News reports yesterday that the New York Timesand other news organizations were attacked by hackers should not only come as no surprise, but industry insiders believe news organizations should prepare to be struck again in the future.
The huge amount of confidential data the media stores makes for a tempting target for hackers interested in either learning more about the inner workings of American politics or to possibly influence the upcoming election cycle, security pros said, adding that the media has been a target in the past and will likely remain a target.
“Hackers have been going after the press the whole time… It’s only now that either
a) they’ve become more focused,
b) they’ve been more successful, or
c) we’ve figured out how to catch them in the act. I suspect it’s a combination of all three,” Casey Ellis, CEO and founder of Bugcrowd, told SCMagazine.com in an email.
The New York Times confirmed that an attempted cyberattack targeted the company’s Moscow bureau, but said there is no evidence it was successful. The FBI is investigating the attack and the possible connection that Russian intelligence sources may be the perpetrator of the attack.
Jack Danahy, CTO and co-founder of Barkly, told SCMagazine.com by email that the Times had previously been victimized by hackers in 2012 and this probably helped better prepare the company to deal with cybersecurity issues today.
This week’s incident should also be a warning to news organizations and other groups that also harbor critical information on the nation’s political process.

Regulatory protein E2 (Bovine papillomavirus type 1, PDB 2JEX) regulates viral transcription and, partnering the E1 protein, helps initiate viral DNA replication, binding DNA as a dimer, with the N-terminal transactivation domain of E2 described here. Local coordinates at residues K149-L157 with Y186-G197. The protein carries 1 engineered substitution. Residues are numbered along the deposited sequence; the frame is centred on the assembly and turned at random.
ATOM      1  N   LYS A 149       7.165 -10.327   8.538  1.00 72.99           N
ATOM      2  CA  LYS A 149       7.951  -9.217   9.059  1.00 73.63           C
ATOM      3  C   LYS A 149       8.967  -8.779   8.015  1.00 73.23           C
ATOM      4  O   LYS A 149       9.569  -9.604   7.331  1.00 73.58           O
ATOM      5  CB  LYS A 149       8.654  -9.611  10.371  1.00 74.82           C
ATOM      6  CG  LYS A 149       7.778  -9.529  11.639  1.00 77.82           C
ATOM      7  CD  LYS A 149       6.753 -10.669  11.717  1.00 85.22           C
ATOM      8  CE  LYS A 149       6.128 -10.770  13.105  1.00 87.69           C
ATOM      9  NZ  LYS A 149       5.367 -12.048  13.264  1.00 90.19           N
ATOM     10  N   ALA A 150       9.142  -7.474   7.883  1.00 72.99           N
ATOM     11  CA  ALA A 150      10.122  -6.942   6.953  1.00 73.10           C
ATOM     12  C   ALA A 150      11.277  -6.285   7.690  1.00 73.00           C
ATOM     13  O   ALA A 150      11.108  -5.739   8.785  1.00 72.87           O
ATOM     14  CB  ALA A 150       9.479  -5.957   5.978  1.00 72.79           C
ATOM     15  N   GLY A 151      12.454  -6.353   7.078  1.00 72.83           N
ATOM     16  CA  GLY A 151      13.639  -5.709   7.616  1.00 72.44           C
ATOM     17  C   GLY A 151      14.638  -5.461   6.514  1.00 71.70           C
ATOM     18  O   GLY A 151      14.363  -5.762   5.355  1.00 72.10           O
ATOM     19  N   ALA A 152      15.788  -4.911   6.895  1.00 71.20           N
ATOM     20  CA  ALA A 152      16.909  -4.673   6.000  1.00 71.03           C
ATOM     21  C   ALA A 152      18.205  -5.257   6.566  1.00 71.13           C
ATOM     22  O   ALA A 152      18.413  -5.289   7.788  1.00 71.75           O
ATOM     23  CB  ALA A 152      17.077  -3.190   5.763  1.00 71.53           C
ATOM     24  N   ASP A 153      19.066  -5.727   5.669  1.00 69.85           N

“Everyone in Washington – from think tanks, news organizations to nonprofit groups – need to take a good look at their networks to determine, first, if they have been breached and, two, what parts of their network are still vulnerable. This includes not just ensuring that the perimeter is protected, but so is their sensitive data,” said Vishal Gupta, CEO of Seclore, in an email to SCMagazine.com.
“Looking forward, organizations must plan for breach attempts as a certainty and reinforce their strategies to resist and to react,” Danahy said.
Lynn Walsh, incoming president of the Society of Professional Journalists, noted many journalists already use various methods to secure their data, such as encryption, but may have to do more in the future.
“I think bigger hacks to major news organizations will make news organizations take a hard look at their security and their information sharing policies,” Walsh told SCMagazine.com, adding that if the hackers do reveal the information uncovered it could have a detrimental impact on journalism.
“I do worry that people may see these hacks and be uncomfortable or afraid to come forward with important stories and information. This could then hinder a journalists ability to share information with the public and expose wrongdoing, hurting society,” she said.
The Times case follows closely on the heels of the Shadow Brokers posting NSA hacking tools online and the release of information pulled from the Democratic National Committee. These hacks have also been linked to Russian-based groups by many security experts.